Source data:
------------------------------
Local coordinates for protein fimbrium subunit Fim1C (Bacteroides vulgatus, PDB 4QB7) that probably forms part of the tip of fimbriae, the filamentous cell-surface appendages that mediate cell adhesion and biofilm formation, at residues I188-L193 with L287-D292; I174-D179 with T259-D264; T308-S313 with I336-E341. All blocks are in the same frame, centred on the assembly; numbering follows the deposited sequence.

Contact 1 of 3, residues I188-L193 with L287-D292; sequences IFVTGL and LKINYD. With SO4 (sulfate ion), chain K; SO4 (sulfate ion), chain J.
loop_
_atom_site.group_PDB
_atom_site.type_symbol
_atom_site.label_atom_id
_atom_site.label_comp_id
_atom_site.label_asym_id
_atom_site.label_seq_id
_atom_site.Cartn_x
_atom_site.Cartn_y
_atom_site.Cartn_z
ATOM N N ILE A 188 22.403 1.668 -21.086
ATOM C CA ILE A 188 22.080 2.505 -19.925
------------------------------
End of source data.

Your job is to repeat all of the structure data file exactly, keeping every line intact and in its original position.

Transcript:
Local coordinates for protein fimbrium subunit Fim1C (Bacteroides vulgatus, PDB 4QB7) that probably forms part of the tip of fimbriae, the filamentous cell-surface appendages that mediate cell adhesion and biofilm formation, at residues I188-L193 with L287-D292; I174-D179 with T259-D264; T308-S313 with I336-E341. All blocks are in the same frame, centred on the assembly; numbering follows the deposited sequence.

Contact 1 of 3, residues I188-L193 with L287-D292; sequences IFVTGL and LKINYD. With SO4 (sulfate ion), chain K; SO4 (sulfate ion), chain J.
loop_
_atom_site.group_PDB
_atom_site.type_symbol
_atom_site.label_atom_id
_atom_site.label_comp_id
_atom_site.label_asym_id
_atom_site.label_seq_id
_atom_site.Cartn_x
_atom_site.Cartn_y
_atom_site.Cartn_z
ATOM N N ILE A 188 22.403 1.668 -21.086
ATOM C CA ILE A 188 22.080 2.505 -19.925